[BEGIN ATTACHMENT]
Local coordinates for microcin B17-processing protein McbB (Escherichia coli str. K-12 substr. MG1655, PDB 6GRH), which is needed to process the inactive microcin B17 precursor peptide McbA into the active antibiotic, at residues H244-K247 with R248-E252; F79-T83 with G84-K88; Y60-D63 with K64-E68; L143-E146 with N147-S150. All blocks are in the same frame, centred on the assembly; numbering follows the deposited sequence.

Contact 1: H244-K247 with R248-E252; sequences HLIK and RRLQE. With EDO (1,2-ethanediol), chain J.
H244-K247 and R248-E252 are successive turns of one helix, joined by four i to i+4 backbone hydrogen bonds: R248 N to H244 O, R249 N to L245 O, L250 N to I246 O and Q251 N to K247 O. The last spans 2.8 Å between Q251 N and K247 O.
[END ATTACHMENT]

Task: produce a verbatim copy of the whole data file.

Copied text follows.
Local coordinates for microcin B17-processing protein McbB (Escherichia coli str. K-12 substr. MG1655, PDB 6GRH), which is needed to process the inactive microcin B17 precursor peptide McbA into the active antibiotic, at residues H244-K247 with R248-E252; F79-T83 with G84-K88; Y60-D63 with K64-E68; L143-E146 with N147-S150. All blocks are in the same frame, centred on the assembly; numbering follows the deposited sequence.

Contact 1: H244-K247 with R248-E252; sequences HLIK and RRLQE. With EDO (1,2-ethanediol), chain J.
H244-K247 and R248-E252 are successive turns of one helix, joined by four i to i+4 backbone hydrogen bonds: R248 N to H244 O, R249 N to L245 O, L250 N to I246 O and Q251 N to K247 O. The last spans 2.8 Å between Q251 N and K247 O.